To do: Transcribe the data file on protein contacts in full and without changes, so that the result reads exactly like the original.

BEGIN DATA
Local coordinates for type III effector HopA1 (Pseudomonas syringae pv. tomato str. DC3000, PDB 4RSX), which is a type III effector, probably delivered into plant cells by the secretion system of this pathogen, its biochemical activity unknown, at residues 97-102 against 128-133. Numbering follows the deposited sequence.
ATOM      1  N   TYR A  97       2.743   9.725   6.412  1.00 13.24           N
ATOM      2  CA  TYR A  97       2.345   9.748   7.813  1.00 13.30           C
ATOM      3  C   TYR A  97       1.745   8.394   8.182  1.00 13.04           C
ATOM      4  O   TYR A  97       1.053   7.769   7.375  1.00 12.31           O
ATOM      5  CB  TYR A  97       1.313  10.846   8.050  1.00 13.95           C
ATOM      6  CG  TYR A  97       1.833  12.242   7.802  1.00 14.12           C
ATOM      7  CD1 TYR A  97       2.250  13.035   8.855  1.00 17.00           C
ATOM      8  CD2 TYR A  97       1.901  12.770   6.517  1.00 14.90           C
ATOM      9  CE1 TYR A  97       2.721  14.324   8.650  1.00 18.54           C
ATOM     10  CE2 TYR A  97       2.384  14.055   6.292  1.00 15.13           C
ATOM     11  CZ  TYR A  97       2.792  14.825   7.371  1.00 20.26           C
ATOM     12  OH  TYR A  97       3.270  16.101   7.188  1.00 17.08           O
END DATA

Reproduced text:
Local coordinates for type III effector HopA1 (Pseudomonas syringae pv. tomato str. DC3000, PDB 4RSX), which is a type III effector, probably delivered into plant cells by the secretion system of this pathogen, its biochemical activity unknown, at residues 97-102 against 128-133. Numbering follows the deposited sequence.
ATOM      1  N   TYR A  97       2.743   9.725   6.412  1.00 13.24           N
ATOM      2  CA  TYR A  97       2.345   9.748   7.813  1.00 13.30           C
ATOM      3  C   TYR A  97       1.745   8.394   8.182  1.00 13.04           C
ATOM      4  O   TYR A  97       1.053   7.769   7.375  1.00 12.31           O
ATOM      5  CB  TYR A  97       1.313  10.846   8.050  1.00 13.95           C
ATOM      6  CG  TYR A  97       1.833  12.242   7.802  1.00 14.12           C
ATOM      7  CD1 TYR A  97       2.250  13.035   8.855  1.00 17.00           C
ATOM      8  CD2 TYR A  97       1.901  12.770   6.517  1.00 14.90           C
ATOM      9  CE1 TYR A  97       2.721  14.324   8.650  1.00 18.54           C
ATOM     10  CE2 TYR A  97       2.384  14.055   6.292  1.00 15.13           C
ATOM     11  CZ  TYR A  97       2.792  14.825   7.371  1.00 20.26           C
ATOM     12  OH  TYR A  97       3.270  16.101   7.188  1.00 17.08           O